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tax was repealed in 1891, since which time snch companies have been subject to the general law for all taxes.
It is quite generally believed that their property under the general law is very inadequately taxed.
ROAD COMPANIES. Plank and gravel road companies are required to pay to the State treasurer an annual tax of 24 per cent of the gross earnings, on or before the first day of July in each year, in lieu of all other tax upon their property.
Upon such companies taxes were charged in 1898 amounting to $921.63; in 1899, $1,188.51.
FRANCHISE FEES. Every corporation organized under any general or special law of the State, and every corporation permitted to transact business in the State, is required to pay a franchise fee of one-half of 1 mill on each dollar of the authorized capital stock of such corporation, and a proportionate fee upon any and each subsequent increase thereof, which fee shall in no case be less than $5.
The amount of franchise fees received by the State under this law in the year 1897 was $32,715.43; in 1898, $22,140.75, and in 1899, $99,511.35.
There is a law in Michigan providing for the taxation of the business of manafacturing or selling spirituous or intoxicating liquors, or malt, brewed, or vinous liquors in the State, as follows: Upon the business of selling only brewed or malt liquors, $500 per annum; upon the business of selling spirituous or intoxicating liquors at wholesale or retail, $500 per annum; or at wholesale and retail, $800 per annum; upon the business of manufacturing brewed or malt liquors for sale, $65 per annum; upon the business of manufacturing spirituous or intoxicating liquors, $800 per annum.
These taxes are paid in the several counties of the State, and the receipts reported annually to the auditor-general of the State by the county treasurers.
During the year closing December 1, 1896, the aggregate amount of such taxes paid to the county treasurers was $1,839,960.92; year closing December 1, 1897, $1,154,998.19; and December 1, 1898, $1,827,667.13.
The above liquor taxes are designated as license fees, and persons paying them do not thereby secure any immunity from other methods of taxation.
The legislature in 1899 passed an act providing for the taxation of inheritances. It imposes a tax of 5 per cent upon the clear market value of any property, real or personal, of the value of $500 or over, when transferred by will or by intestate laws from any person dying seized or possessed of the property while a resident of the State; or when the decedent was a nonresident of the State at the time of his death, if the property is within the State; or when the transfer is of property made by a resident, or by a nonresident whose property is within the State, by deed, grant, bargain, sale, or gift, made in contemplation of the death of the grantor or intended to take effect after death, with the following exception:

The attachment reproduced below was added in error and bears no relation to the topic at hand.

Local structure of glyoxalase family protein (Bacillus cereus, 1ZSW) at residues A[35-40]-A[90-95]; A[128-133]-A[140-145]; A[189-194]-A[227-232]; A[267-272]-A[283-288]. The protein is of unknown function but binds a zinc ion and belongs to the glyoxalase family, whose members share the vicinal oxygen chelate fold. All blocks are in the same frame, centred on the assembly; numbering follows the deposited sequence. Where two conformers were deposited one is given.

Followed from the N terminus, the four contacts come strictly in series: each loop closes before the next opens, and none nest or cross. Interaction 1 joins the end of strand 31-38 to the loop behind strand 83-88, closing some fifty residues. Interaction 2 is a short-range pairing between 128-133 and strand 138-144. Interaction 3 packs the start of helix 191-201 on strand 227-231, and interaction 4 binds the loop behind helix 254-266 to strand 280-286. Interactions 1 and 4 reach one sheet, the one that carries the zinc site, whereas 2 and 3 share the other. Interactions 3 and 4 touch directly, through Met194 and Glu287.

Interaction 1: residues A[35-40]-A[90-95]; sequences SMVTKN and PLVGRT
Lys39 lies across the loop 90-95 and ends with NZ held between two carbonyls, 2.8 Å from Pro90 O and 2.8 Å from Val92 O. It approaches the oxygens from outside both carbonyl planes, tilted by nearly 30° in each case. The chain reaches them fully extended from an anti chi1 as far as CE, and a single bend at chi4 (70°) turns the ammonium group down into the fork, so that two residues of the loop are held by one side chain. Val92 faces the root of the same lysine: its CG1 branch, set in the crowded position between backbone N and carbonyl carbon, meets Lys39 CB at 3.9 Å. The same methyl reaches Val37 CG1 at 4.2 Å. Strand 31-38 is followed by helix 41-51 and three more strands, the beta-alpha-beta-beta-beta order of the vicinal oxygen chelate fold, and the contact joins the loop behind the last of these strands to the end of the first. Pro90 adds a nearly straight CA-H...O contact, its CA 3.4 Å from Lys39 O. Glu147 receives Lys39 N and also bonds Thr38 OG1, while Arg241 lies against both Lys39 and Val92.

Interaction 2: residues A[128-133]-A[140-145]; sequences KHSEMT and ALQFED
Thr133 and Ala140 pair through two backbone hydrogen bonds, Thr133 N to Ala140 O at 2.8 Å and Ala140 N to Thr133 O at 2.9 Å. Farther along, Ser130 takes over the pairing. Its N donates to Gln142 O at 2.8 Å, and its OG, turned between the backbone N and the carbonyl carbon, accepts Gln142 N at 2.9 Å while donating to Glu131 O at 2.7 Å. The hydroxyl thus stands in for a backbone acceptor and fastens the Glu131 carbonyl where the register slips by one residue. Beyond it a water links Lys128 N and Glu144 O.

When the property passes by such transfer to or for the use of a father, mother, husband, wife, child, brother, sister, wife or widow of a son or the husband of a daughter, or to or for the use of any lineal descendent of such decedent or grantor born in lawful wedlock, such transfer of property is not taxable under this act, unless it is personal property of the value of $5,000 or more, in which case it is taxable at 1 per cent of the clear market value of such property in excess of $5,000. Provision is made for the collection of such taxes and their payment into the State treasury and application to payment of interest on the educational funds as other specific taxes are applied.
The constitutionality of this act has been sustained by the supreme court of the State in a recent decision.
The law went into effect so recently that the amount of revenues that will be obtained can not be stated.
The system of taxation which obtains in Illinois is that of the general property tax which has prevailed since the organization of the State.
The distinguishing feature is the local assessment of all real and personal property at a "fair" cash value in “ the county, town, city, or district where it is usually kept.”
The intent and purpose of the whole system of revenue laws seem to be to bring all kinds of property, individual or corporate, upon the assessment rolls of the various local-assessing districts at a uniform rate of taxation for State and local revenues.
These laws provide for the taxation of corporate property, whether of private or quasi-public corporations, in the same manner that the property of individuals is assessed and taxed. That is, all corporations doing business in the State are subject to assessment and taxation on all their tangible property at the place or places where the property is located.
The capital stock of all companies and associations incorporated under the laws of Illinois, except those for purely manufacturing purposes, the mining and sale of coal, printing or publication of newspapers, or the improving or breeding of stock, is, however, subject to assessment for its value, to be ascertained by the State board of equalization, deducting therefrom the assessed value of the tangible property assessed by local assessors.
The valuation of capital stock in excess of the valuation of tangible property of corporations is, however, apportioned for taxation among the various localassessment rolls and added to that of the tangible property valuations assessed locally, so that all assessments, State and local,
appear on the local assessment rolls, and the rates of taxation authorized by the laws are extended upon such valuation.
The taxes extended against the property and capital stock and franchises of corporations, being thus mingled with those upon the assessed valuation of other property in that State, are not, as a rule, separately tabulated by the public officials of the State, and it is therefore difficult to present in a satisfactory manner the results of the system of taxation as to the property of corporations.